Research Fellow


Research Interests

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David Baker, PhD, is a fellow in the Center for Justice Research at Texas Southern University and an associate professor with the Department of Administration of Justice and former Interim Chair in the Barbara Jordan – Mickey Leland School of Public Affairs at Texas Southern University. Baker currently serves on the editorial Board for the International Journal of Criminal Justice Sciences, African Journal of Criminology and Justice Studies, and International Journal of Criminology and Sociology Theory. He has two books and several articles published. His research has appeared in such venues as Journal of Criminal Justice and Law Review, International Criminal Justice Review, Journal of Ethnicity in Criminal Justice, Journal of Black Studies, American Journal of Criminal Justice, Administration in Social Work, and various other peer-reviewed journals.

Baker’s research projects utilize quantitative and qualitative research methods to examine the barriers that members of disenfranchised communities face with the long-term goal to dismantle these barriers through policy-driven criminal justice research and reform. More specifically, Baker’s research portfolio focuses on racial/ethnic issues in the criminal justice systems; recidivism in African Americans communities, policing issues; and comparative criminal justice.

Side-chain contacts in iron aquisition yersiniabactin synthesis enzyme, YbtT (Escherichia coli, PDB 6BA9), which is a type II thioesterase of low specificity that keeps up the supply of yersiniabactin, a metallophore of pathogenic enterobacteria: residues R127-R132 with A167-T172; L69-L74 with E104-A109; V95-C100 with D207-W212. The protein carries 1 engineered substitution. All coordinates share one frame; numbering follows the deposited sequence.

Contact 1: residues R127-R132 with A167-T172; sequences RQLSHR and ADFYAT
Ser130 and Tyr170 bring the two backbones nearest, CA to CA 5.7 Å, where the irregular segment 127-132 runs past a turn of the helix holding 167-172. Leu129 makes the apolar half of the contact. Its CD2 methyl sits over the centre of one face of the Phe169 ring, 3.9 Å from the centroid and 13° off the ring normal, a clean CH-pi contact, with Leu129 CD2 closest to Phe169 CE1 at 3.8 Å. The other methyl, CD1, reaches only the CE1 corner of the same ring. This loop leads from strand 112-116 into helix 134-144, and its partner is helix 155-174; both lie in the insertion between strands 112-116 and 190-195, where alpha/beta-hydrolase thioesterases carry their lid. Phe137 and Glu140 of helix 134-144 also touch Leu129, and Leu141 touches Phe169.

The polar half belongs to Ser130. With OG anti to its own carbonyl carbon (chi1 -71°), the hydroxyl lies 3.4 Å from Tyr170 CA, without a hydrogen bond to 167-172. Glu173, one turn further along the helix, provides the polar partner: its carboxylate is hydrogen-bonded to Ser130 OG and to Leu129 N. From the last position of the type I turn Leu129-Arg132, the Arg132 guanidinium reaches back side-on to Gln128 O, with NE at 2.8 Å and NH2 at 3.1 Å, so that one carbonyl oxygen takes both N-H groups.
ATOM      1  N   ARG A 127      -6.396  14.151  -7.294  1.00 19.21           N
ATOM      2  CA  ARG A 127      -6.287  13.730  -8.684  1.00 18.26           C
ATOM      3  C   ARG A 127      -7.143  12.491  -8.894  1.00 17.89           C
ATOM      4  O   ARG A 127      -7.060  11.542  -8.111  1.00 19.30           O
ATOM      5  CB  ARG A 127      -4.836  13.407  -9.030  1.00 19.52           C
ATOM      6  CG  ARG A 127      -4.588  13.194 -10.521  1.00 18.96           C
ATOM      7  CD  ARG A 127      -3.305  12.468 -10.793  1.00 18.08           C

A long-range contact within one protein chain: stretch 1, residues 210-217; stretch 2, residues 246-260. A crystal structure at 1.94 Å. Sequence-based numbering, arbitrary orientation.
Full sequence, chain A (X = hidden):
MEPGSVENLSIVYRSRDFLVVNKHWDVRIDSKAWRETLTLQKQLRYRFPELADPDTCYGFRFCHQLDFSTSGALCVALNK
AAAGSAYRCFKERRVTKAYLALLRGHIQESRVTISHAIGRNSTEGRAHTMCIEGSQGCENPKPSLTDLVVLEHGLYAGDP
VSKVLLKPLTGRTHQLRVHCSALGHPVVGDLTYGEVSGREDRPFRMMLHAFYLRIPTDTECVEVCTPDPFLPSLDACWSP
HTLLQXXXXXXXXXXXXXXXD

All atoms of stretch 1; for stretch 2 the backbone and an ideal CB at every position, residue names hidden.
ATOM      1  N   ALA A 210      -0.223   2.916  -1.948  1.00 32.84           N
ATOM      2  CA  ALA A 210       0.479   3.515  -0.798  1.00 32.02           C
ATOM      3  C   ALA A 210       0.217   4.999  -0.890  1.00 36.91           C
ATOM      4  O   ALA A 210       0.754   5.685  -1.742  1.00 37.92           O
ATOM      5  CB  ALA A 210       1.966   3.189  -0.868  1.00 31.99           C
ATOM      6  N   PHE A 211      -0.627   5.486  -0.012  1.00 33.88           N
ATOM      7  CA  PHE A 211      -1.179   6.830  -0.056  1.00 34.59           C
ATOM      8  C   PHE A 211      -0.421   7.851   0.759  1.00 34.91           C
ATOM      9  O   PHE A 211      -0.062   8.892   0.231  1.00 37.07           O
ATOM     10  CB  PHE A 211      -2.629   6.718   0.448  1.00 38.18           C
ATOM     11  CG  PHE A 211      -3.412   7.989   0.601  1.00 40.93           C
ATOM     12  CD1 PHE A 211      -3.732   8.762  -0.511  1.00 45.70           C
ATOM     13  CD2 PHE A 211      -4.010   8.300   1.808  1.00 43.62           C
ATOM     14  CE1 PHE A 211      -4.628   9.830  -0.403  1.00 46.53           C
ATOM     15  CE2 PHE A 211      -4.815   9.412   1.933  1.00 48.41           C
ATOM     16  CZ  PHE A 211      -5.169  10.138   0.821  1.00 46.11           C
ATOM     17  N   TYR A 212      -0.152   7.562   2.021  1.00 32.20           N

Previously, Baker was an associate professor and research fellow at the University of Toledo. During this time, he collaborated with Treatment Alternative To Street Crime (TASC) a community organization to develop long range strategies for reentry related issues. He received his PhD at York University, Department of Sociology, Toronto Canada.

Most recently, Dr. Henderson completed the National Science Foundation-funded project with the Baylor College of Medicine’s Initiative on Neuroscience and Law that designed an iPAD risk assessment application that determined offender decision-making characteristics through a range of cognitive traits. He is a former member of the Texas Department of Criminal Justice Multidisciplinary Advisory Board overseeing theU.S. Department of Justice – U.S. Department of Labor’s Prison Reentry Initiative. Dr. Henderson also was an instructor in the United States Department of State’s International Law Enforcement Academy (ILEA). In previous work, he has examined the effect of perceived procedural justice and legitimacy on inmate behavior, predictive equity among risk assessment instruments, and a host of criminal justice programs Dr. Henderson received his BS in criminal justice administration from Middle Tennessee State University, hismasters of criminal justice from Tennessee State University, and his PhD in Criminal Justice from Sam Houston State University.